That's enough serious stuff. I'm working through photography books, making notes, and thinking about my next photo-walk. There's still a couple of places left in Neil's Yukon trip in September. It's going to be great!

Next week is the long awaited day to drop into Resolve and get some prints done. I've never done anything like this before, and hope they can lead me through the various paper choices, and that I've got the files set up correctly.

There are hints of spring coming, but experienced Calgarians know there is going to be at least one more good dump of snow. In the mean time, people are tempted to get into their gardens and do something. Doesn't this look ready for some greenery?



Friday, March 24, 2017

Semi-abstract wood

These were a challenge. The light was changing quickly from clouds and gusty wind blowing the trees around. For a while I was twiddling the shutter speed dial back and forth as fast as I could and the light was changing faster.

Part of the plan was to walk around (wearing traction aids as it was extremely icy) and think about the scene, trying to find interesting images. There's no shortage of interesting lines and angles from fallen trees, one just has to compose them, while not walking into the half frozen swamp, or worrying about the deadfall making it the last few dozen feet to the forest floor, or impaling vital bits of anatomy on spiky tree bits. Lots of fun.





That last one has a bunch of images as I experimented with trying to frame the shot just right. This was one of the times I wished I'd had my tripod. I was getting this image of a mouth emerging from dragon scales, but couldn't quite find the framing. The footing was tricky and the light kept changing. I might have to go back and revisit this.

Thursday, March 23, 2017

Last one of buildings

Here we are again, last one of buildings. For now. Unless I find more cool ones. I'd wanted to get a shot of City Hall right from the point of the triangle, but someone put a sculpture right there. Exactly there. Sigh.

I was a little disappointed in one shot. I could see a reflection of the cars on the street, and buildings in the other windows, but somehow it didn't work out. But these with the various lines and angles please me. Yes, I meant to have the triangle of dark in the picture. It's the +15, note the angle of it, with the vertical concrete wall, and the panes of glass.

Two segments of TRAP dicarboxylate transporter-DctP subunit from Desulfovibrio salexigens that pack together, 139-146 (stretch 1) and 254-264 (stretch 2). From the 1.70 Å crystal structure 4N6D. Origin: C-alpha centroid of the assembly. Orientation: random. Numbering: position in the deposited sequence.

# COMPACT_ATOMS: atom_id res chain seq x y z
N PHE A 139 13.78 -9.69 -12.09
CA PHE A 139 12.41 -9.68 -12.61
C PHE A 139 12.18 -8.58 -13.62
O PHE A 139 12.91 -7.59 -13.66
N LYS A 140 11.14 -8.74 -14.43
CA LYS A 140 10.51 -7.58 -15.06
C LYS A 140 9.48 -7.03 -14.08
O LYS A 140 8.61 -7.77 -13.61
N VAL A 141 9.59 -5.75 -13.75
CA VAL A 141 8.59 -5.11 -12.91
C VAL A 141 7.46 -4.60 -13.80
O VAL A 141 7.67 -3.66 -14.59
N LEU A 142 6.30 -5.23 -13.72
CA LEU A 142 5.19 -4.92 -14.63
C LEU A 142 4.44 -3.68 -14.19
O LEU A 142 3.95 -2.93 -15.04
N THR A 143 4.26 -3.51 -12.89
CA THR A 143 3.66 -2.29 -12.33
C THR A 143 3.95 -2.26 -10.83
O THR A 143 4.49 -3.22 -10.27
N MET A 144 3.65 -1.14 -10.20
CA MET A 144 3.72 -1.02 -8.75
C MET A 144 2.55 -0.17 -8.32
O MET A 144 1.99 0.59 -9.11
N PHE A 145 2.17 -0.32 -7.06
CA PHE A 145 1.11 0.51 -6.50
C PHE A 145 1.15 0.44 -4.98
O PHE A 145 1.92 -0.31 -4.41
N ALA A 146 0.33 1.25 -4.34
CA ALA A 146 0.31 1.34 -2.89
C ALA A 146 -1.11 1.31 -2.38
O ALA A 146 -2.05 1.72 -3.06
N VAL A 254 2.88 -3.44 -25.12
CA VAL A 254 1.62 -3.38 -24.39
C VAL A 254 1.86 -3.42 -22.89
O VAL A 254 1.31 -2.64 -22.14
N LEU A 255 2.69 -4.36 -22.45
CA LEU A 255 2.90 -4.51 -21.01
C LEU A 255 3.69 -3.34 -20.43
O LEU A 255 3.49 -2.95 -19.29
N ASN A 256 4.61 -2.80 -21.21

There is a building in there, really. Old City Hall is being renovated. There was something about huge  chunks of sandstone falling on pedestrians that City Council didn't like.


And just like that, another weekends starts! I'm going to go pour a glass of wine and contemplate my options. I expect to be busy.


Wednesday, March 22, 2017

Off-beat buildings

Doesn't this one sort of looks like it belongs in a Mordor-lite? Maybe if Sauron were a competent leader, one with an office staff to properly organize ring searches, manage army logistics, run a ministry of (mis)-information, ensure that orcs had a proper chain of command, and so on. Of course, the real building is perfectly inoffensive, it just looks this way because the glass isn't flat. Which is sort of weird, when you think about it.


In real life, this is one butt ugly building. It's called a fine example of the Brutalism school of architecture. No kidding, you can look it up. I'm not even sure why I took a photo of it. But once I got home and looked at it, I sort of liked the composition. Cropping helped. Then I went nuts with colour, wondering what would happen if a graffiti artist with taste attacked the building.

There's a fence around it now. The Calgary Board of Education sold the building a while ago, but I don't know what's going to happen. I hope they tear it down (budget extra for demolition, guys) and put up a nice building in it's place. Tie in the +15 to the Bow and to Bow Valley College, and life is good.

Swim this morning was excellent! 8:45 for 500 m feeling really good, some stroke drill, and water running after. A nice lady I was sharing the lane with asked me to video her. She's been learning to swim and wants to put together a proper video showing her progress. Of course I did so.


Tuesday, March 21, 2017

I was rapt